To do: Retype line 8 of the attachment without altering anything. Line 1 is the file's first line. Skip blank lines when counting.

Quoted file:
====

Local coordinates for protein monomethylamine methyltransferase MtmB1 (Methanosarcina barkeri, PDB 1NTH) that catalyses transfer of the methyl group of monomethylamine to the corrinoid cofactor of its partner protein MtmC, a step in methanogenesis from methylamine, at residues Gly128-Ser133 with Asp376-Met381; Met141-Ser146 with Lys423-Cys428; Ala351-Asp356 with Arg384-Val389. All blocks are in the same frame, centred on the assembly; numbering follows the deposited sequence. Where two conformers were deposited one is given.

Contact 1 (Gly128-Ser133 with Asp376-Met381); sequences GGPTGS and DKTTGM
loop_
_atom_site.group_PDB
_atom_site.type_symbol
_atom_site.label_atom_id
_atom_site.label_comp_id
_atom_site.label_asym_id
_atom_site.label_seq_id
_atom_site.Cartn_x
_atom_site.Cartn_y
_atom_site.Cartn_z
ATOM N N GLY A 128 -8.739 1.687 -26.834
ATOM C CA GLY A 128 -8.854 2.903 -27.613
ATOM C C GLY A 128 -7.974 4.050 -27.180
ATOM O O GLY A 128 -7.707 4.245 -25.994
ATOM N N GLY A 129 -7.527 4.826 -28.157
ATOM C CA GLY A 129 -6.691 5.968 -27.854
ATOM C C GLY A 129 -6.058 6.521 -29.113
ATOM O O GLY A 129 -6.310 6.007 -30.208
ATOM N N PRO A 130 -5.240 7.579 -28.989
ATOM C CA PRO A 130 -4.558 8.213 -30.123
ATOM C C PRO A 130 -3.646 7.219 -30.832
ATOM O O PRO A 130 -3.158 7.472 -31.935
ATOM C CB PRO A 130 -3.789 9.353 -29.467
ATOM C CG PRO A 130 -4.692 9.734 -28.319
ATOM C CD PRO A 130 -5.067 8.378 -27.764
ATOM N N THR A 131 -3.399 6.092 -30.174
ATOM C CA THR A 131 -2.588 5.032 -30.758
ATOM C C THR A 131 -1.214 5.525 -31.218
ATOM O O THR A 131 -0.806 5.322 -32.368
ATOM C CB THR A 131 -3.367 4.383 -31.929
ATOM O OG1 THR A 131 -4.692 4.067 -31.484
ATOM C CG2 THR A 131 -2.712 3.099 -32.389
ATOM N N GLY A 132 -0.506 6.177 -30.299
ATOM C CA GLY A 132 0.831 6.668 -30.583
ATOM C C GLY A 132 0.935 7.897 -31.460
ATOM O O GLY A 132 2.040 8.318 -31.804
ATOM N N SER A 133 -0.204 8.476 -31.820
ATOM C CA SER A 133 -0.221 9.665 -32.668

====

_atom_site.label_asym_id